Are children more likely to be sick more often during certain life stages?
Children are considered most vulnerable to infection from approximately 2 to 3 months of age to 6 to 8 years of age. The immune system is immature at birth and must evolve during a life of exposure to multiple foreign challenges throughout childhood.
In the last three months of pregnancy a large wave of protective maternal antibodies are passed through the placenta to the foetus conferring ‘passive immunity’ to infections experienced by the mother. This protection is sadly not available to those babies born prematurely. This protection dissipates after approximately three months.
Passive immunity is also conferred to breastfeeding infants as breastmilk contains significant volumes of the antibody IgA which protect the infant, especially from gastrointestinal-related infections.
How can parents reduce the likelihood of their children catching communicable diseases?
While it is not possible to entirely ‘protect’ your child from infection (young children experience around 4 to 8 viral illnesses per year), there are a few things that can be done to reduce the frequency and severity of infections suffered by our children.
Firstly, vaccinations are considered the mainstay of prevention. An excellent example is the rotavirus vaccine given to infants which has significantly reduced the frequency and severity of gastroenteritis in the infant population. This can be attested to by any paediatric hospital staff who has seen the dramatic decline in admissions to hospital for vomiting and diarrhoea in infants since its introduction.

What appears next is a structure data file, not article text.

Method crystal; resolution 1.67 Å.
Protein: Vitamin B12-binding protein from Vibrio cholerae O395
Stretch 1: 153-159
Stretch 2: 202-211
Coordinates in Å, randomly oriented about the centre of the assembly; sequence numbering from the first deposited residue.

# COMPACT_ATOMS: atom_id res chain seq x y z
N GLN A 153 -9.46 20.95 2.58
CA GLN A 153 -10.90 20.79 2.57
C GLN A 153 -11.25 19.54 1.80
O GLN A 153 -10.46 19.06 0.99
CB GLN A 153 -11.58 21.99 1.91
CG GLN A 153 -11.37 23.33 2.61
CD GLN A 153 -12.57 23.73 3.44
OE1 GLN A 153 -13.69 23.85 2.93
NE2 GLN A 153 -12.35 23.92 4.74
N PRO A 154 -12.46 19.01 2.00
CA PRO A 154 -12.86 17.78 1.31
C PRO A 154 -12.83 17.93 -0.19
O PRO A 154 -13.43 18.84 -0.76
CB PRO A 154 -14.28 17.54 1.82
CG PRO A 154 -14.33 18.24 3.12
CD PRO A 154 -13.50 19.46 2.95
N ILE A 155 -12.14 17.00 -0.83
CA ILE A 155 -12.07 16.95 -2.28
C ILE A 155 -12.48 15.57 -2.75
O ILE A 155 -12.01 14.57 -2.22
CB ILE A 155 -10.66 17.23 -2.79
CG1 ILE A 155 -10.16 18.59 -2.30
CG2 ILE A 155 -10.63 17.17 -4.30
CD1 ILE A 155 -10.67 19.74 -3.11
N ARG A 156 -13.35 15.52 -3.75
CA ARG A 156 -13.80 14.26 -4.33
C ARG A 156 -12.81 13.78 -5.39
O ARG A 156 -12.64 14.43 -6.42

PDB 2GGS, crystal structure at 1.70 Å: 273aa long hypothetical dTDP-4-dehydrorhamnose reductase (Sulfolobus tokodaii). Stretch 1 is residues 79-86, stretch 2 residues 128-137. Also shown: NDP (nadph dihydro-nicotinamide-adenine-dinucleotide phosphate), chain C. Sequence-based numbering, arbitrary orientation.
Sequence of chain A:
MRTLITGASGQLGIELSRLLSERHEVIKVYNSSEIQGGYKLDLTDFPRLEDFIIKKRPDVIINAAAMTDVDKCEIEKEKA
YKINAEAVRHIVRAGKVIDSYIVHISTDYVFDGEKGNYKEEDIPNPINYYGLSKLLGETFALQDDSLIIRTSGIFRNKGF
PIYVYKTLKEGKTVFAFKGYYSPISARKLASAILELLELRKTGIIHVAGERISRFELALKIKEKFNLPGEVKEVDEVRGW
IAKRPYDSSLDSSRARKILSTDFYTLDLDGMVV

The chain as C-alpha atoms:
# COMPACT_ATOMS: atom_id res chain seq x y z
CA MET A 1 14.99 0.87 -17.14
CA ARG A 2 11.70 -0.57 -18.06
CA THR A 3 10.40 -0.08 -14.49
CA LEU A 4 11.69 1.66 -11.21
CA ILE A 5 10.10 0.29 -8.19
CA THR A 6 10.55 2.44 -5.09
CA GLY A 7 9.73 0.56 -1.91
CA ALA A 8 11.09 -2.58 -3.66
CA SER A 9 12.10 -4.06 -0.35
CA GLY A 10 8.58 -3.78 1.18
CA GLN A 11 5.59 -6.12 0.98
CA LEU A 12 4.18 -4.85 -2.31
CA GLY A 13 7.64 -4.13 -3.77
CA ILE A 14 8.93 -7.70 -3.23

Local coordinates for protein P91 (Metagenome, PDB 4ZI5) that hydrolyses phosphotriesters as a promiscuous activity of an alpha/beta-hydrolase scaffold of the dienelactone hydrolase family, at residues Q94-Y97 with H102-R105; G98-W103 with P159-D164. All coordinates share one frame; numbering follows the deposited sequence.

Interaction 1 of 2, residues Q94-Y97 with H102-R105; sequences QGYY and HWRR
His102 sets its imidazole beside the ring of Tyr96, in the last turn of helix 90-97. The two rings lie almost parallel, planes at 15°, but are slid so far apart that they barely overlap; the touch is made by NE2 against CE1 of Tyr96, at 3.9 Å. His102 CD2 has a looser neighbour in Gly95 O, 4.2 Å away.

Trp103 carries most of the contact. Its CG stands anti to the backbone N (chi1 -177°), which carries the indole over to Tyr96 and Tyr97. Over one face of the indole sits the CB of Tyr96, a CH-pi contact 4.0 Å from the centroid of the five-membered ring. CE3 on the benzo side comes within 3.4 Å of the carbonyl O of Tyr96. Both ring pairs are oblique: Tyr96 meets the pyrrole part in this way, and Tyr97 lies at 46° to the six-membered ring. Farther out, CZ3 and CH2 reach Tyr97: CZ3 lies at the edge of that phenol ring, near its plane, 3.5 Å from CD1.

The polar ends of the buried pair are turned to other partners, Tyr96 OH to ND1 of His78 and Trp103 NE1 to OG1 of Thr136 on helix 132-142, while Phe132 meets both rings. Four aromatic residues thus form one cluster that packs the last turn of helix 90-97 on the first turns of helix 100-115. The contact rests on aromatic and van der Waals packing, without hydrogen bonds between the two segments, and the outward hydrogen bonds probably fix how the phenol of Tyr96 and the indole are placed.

Secondly, hygiene. Basic, regular hand washing significantly reduces the spread of both viruses and bacteria shared between humans.
Conscientious management of infectious particles by simply sneezing/coughing into your elbow pit or using tissues and immediately discarding them after use can truly decrease the burden of illness during the yearly flu season.
It is very important to ask your children’s school or daycare their hygiene practices as this is directly related to your child’s well-being. Is the school regularly sanitised, especially during flu season? Is good transmission prevention practiced and promoted at school?
Another important factor in the management of flu season is the vaccination of those who take care of our most vulnerable population such as teachers, daycare workers, nannies and parents.
So, are you and your children’s carers vaccinated and following appropriate hygiene practices?
Information provided by:
Dr. Miko Kalloo and Dr. Chela Lamsee-Ebanks, paediatricians at the Cayman Islands Health Services Authority.